In between discussing pay caps yesterday I also spent some time discussing Brexit. I heard a fascinating range of opinion. Some was resigned. Some bullish. And some was fascinating. The purpose of this blog is to discuss one of the latter.
The proponent of the idea in question (I shall not name them: Chatham House rules applied) suggested Brexit will never happen. That is not because the UK will not try to leave but will instead be because the EU will, as a result of election results in France, Germany and the Netherlands this year, realise that it has no choice but reconsider the four fundamental freedoms - the free movements of labour, goods, services and capital - on which the EU is built. The argument made was that the commitment of those countries to these principles is only as deep as their electorates permit, and even if the far right win in none of those countries it will be such a close run thing that free movements, starting with labour, will all be in the melting pot for renegotiation well before the time that the UK will have served out its notice.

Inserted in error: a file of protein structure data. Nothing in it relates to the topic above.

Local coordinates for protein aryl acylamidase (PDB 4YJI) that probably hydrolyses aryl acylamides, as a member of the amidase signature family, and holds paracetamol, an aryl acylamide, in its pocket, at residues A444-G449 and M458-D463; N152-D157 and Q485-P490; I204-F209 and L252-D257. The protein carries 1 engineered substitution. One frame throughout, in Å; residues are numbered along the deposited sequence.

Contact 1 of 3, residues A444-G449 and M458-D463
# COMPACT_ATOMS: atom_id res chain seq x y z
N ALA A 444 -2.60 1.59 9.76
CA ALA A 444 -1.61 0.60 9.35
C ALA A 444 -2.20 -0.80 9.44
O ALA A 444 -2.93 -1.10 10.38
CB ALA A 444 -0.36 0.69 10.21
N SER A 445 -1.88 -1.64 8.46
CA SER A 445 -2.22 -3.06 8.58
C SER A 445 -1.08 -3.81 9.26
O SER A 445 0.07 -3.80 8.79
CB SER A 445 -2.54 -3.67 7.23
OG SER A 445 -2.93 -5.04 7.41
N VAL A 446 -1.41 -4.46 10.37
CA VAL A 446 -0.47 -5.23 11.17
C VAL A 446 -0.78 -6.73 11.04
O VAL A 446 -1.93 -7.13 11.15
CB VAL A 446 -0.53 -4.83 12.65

I admit I am not sure if this is credible or not. But as an alternative, another theory on why Brexit may not happen that was that we will have the next full-blown economic crisis by 2019 and that will so blow the EU off track that the four fundamental freedoms will be under review because they underpin a failed model of globalisation. I think that more likely.
What I think is necessary is an open mind. I happen to think that it's the job of Labour to now talk about what could be done from 2020 onwards if the government delivers hard Brexit, which is the only option left on the table now it is clear that migration is its priority. But I also think that imagining a world where the EU remains open to much broader negotiation because it realises that free movement of capital, in particular, has been deeply destructive, is important as well. The path through the next two years may be far from obvious.